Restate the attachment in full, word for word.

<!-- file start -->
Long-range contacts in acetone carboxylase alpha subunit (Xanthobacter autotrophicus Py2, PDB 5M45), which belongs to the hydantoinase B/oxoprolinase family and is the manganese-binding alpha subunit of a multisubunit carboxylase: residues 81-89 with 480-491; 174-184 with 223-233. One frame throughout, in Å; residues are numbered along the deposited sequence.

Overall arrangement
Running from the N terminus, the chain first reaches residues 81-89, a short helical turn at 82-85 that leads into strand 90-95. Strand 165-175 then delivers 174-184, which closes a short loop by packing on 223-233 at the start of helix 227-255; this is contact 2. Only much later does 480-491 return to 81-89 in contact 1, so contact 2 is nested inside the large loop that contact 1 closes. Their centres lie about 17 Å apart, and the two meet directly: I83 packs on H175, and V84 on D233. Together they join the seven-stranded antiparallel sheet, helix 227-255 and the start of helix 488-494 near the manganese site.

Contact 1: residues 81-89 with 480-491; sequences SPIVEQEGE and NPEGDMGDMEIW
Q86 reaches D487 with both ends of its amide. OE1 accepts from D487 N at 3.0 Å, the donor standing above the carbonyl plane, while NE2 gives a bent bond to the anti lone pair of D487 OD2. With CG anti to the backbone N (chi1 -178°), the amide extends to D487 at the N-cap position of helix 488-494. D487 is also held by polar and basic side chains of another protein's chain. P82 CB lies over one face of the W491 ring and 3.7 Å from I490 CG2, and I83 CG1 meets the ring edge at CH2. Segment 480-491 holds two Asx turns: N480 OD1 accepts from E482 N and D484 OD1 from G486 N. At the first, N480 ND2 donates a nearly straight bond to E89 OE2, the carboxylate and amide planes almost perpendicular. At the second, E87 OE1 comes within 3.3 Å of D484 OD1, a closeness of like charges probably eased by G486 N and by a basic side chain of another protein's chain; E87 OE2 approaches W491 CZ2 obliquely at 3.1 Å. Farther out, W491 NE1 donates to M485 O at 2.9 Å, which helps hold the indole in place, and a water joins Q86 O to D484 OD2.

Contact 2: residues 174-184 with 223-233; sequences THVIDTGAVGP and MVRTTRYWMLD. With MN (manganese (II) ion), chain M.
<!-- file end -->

Long-range contacts in acetone carboxylase alpha subunit (Xanthobacter autotrophicus Py2, PDB 5M45), which belongs to the hydantoinase B/oxoprolinase family and is the manganese-binding alpha subunit of a multisubunit carboxylase: residues 81-89 with 480-491; 174-184 with 223-233. One frame throughout, in Å; residues are numbered along the deposited sequence.

Overall arrangement
Running from the N terminus, the chain first reaches residues 81-89, a short helical turn at 82-85 that leads into strand 90-95. Strand 165-175 then delivers 174-184, which closes a short loop by packing on 223-233 at the start of helix 227-255; this is contact 2. Only much later does 480-491 return to 81-89 in contact 1, so contact 2 is nested inside the large loop that contact 1 closes. Their centres lie about 17 Å apart, and the two meet directly: I83 packs on H175, and V84 on D233. Together they join the seven-stranded antiparallel sheet, helix 227-255 and the start of helix 488-494 near the manganese site.

Contact 1: residues 81-89 with 480-491; sequences SPIVEQEGE and NPEGDMGDMEIW
Q86 reaches D487 with both ends of its amide. OE1 accepts from D487 N at 3.0 Å, the donor standing above the carbonyl plane, while NE2 gives a bent bond to the anti lone pair of D487 OD2. With CG anti to the backbone N (chi1 -178°), the amide extends to D487 at the N-cap position of helix 488-494. D487 is also held by polar and basic side chains of another protein's chain. P82 CB lies over one face of the W491 ring and 3.7 Å from I490 CG2, and I83 CG1 meets the ring edge at CH2. Segment 480-491 holds two Asx turns: N480 OD1 accepts from E482 N and D484 OD1 from G486 N. At the first, N480 ND2 donates a nearly straight bond to E89 OE2, the carboxylate and amide planes almost perpendicular. At the second, E87 OE1 comes within 3.3 Å of D484 OD1, a closeness of like charges probably eased by G486 N and by a basic side chain of another protein's chain; E87 OE2 approaches W491 CZ2 obliquely at 3.1 Å. Farther out, W491 NE1 donates to M485 O at 2.9 Å, which helps hold the indole in place, and a water joins Q86 O to D484 OD2.

Contact 2: residues 174-184 with 223-233; sequences THVIDTGAVGP and MVRTTRYWMLD. With MN (manganese (II) ion), chain M.